• Kelly P.H.
        • Seviour P.W.
        • Iversen S.D.
        Amphetamine and apomorphine responses in the rat following 6-OHDA lesions of the nucleus accumbens septi and corpus striatum.
        Brain Res. 1975; 94: 507-522
        • Wise R.A.
        • Bozarth M.A.
        A psychomotor stimulant theory of addiction.
        Psychol Rev. 1987; 94: 469-492
        • Drouin C.
        • Page M.
        • Waterhouse B.
        Methylphenidate enhances noradrenergic transmission and suppresses mid- and long-latency sensory responses in the primary somatosensory cortex of awake rats.
        J Neurophysiol. 2006; 96: 622-632
        • Biederman J.
        Pharmacotherapy for attention-deficit/hyperactivity disorder (ADHD) decreases the risk for substance abuse: Findings from a longitudinal follow-up of youths with and without ADHD.
        J Clin Psychiatry. 2003; 64: 3-8
        • Wilens T.E.
        • Faraone S.V.
        • Biederman J.
        • Gunawardene S.
        Does stimulant therapy of attention-deficit/hyperactivity disorder beget later substance abuse? A meta-analytic review of the literature.
        Pediatrics. 2003; 111: 179-185
        • Schmeichel B.E.
        • Berridge C.W.
        Neurocircuitry underlying the preferential sensitivity of prefrontal catecholamines to low-dose psychostimulants.
        Neuropsychopharmacology. 2013; 38: 1078-1084
        • Meyers B.
        • Kritzer M.F.
        In vitro binding assays using (3)H nisoxetine and (3)H WIN 35,428 reveal selective effects of gonadectomy and hormone replacement in adult male rats on norepinephrine but not dopamine transporter sites in the cerebral cortex.
        Neuroscience. 2009; 159: 271-282
        • Sesack S.R.
        • Hawrylak V.A.
        • Matus C.
        • Guido M.A.
        • Levey A.I.
        Dopamine axon varicosities in the prelimbic division of the rat prefrontal cortex exhibit sparse immunoreactivity for the dopamine transporter.
        J Neurosci. 1998; 18: 2697-2708
        • Giros B.
        • Wang Y.M.
        • Suter S.
        • McLeskey S.B.
        • Pifl C.
        • Caron M.G.
        Delineation of discrete domains for substrate, cocaine, and tricyclic antidepressant interactions using chimeric dopamine-norepinephrine transporters.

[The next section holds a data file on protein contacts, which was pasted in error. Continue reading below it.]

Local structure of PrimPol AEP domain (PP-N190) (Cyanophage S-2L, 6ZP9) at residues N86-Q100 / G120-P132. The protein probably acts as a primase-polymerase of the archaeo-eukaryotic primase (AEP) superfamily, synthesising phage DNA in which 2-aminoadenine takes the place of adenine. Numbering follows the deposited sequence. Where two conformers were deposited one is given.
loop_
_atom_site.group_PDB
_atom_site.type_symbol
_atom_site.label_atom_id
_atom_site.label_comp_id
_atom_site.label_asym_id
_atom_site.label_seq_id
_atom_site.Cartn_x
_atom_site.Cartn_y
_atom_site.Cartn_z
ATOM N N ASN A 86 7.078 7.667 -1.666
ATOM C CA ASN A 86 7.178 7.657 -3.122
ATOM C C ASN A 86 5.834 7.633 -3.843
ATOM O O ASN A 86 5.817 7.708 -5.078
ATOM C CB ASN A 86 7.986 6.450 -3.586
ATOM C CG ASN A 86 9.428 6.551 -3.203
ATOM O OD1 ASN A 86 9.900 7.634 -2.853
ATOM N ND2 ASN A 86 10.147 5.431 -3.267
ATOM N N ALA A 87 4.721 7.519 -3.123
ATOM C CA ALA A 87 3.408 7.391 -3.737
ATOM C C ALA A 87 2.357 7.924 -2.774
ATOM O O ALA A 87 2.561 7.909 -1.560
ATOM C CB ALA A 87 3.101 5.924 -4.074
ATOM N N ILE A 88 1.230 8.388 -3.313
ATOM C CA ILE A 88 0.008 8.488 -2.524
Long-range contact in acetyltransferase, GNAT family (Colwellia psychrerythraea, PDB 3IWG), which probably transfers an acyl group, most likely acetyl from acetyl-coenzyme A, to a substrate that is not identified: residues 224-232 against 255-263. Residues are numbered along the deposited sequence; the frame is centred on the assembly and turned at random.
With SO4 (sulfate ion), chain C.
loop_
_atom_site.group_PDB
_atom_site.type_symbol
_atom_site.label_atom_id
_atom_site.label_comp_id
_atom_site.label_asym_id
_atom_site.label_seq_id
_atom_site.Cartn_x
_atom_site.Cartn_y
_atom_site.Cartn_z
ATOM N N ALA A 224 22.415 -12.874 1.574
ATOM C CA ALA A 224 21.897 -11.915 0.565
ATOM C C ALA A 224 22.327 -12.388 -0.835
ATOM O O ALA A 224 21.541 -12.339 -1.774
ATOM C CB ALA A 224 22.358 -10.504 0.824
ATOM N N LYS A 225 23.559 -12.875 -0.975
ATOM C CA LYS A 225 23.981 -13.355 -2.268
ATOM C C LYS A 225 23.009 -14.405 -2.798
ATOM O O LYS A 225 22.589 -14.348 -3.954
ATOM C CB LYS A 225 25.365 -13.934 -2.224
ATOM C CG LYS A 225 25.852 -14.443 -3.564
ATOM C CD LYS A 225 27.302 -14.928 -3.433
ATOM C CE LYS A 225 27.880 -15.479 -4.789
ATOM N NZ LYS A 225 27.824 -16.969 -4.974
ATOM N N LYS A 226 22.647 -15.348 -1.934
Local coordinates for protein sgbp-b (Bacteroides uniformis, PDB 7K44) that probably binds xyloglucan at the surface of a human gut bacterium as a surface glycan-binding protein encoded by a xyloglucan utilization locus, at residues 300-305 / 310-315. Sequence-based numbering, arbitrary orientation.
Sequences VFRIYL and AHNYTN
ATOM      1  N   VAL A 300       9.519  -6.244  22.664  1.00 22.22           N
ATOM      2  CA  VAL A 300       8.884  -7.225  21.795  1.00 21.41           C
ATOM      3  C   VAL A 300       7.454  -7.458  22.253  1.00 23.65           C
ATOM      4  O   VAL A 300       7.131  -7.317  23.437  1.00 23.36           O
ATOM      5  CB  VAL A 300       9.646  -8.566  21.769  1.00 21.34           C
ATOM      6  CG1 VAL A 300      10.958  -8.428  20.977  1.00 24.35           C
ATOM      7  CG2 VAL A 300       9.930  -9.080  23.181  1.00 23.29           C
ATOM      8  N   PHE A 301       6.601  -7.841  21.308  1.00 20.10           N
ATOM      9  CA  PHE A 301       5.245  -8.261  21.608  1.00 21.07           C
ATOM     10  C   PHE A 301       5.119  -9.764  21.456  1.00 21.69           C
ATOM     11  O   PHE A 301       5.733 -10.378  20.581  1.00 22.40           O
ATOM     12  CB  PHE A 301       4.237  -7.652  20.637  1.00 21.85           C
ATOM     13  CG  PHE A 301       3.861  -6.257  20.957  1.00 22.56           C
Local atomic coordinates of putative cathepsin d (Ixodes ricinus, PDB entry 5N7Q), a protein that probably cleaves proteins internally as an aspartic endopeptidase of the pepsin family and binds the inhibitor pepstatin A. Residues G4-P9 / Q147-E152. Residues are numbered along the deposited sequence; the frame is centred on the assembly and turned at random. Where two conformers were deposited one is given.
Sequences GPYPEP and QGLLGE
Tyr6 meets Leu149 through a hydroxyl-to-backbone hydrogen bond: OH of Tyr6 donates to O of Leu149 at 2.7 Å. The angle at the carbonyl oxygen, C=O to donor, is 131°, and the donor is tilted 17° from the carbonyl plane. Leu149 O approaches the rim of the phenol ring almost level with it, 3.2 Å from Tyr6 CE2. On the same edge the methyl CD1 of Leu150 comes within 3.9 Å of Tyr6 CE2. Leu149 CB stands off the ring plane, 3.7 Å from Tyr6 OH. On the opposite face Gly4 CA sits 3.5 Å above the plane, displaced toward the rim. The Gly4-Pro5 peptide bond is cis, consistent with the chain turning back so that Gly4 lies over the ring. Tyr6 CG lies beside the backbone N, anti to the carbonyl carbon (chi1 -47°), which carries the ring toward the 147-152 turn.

J Biol Chem. 1994; 269: 15985-15988
        • Gu H.
        • Wall S.C.
        • Rudnick G.
        Stable expression of biogenic amine transporters reveals differences in inhibitor sensitivity, kinetics, and ion dependence.
        J Biol Chem. 1994; 269: 7124-7130
        • Moron J.A.
        • Brockington A.
        • Wise R.A.
        • Rocha B.A.
        • Hope B.T.
        Dopamine uptake through the norepinephrine transporter in brain regions with low levels of the dopamine transporter: Evidence from knock-out mouse lines.
        J Neurosci. 2002; 22: 389-395
        • Bymaster F.P.
        • Katner J.S.
        • Nelson D.L.
        • Hemrick-Luecke S.K.
        • Threlkeld P.G.
        • Heiligenstein J.H.
        • et al.
        Atomoxetine increases extracellular levels of norepinephrine and dopamine in prefrontal cortex of rat: A potential mechanism for efficacy in attention deficit/hyperactivity disorder.
        Neuropsychopharmacology. 2002; 27: 699-711
        • Carboni E.
        • Tanda G.L.
        • Frau R.
        • Di C.G.
        Blockade of the noradrenaline carrier increases extracellular dopamine concentrations in the prefrontal cortex: Evidence that dopamine is taken up in vivo by noradrenergic terminals.
        J Neurochem. 1990; 55: 1067-1070
        • Carboni E.
        • Silvagni A.
        • Vacca C.
        • Di C.G.
        Cumulative effect of norepinephrine and dopamine carrier blockade on extracellular dopamine increase in the nucleus accumbens shell, bed nucleus of stria terminalis and prefrontal cortex.